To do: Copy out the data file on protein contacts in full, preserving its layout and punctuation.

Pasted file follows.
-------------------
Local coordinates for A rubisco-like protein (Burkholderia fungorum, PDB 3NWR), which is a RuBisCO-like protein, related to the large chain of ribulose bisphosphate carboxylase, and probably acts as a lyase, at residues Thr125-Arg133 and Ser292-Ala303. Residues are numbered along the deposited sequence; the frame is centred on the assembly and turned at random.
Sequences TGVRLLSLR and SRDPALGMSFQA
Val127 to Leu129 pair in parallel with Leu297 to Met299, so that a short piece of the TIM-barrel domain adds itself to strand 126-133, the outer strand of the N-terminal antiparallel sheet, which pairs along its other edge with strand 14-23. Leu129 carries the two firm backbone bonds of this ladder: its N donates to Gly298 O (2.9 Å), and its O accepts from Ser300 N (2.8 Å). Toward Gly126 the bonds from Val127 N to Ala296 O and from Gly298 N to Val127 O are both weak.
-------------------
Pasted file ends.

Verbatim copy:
Local coordinates for A rubisco-like protein (Burkholderia fungorum, PDB 3NWR), which is a RuBisCO-like protein, related to the large chain of ribulose bisphosphate carboxylase, and probably acts as a lyase, at residues Thr125-Arg133 and Ser292-Ala303. Residues are numbered along the deposited sequence; the frame is centred on the assembly and turned at random.
Sequences TGVRLLSLR and SRDPALGMSFQA
Val127 to Leu129 pair in parallel with Leu297 to Met299, so that a short piece of the TIM-barrel domain adds itself to strand 126-133, the outer strand of the N-terminal antiparallel sheet, which pairs along its other edge with strand 14-23. Leu129 carries the two firm backbone bonds of this ladder: its N donates to Gly298 O (2.9 Å), and its O accepts from Ser300 N (2.8 Å). Toward Gly126 the bonds from Val127 N to Ala296 O and from Gly298 N to Val127 O are both weak.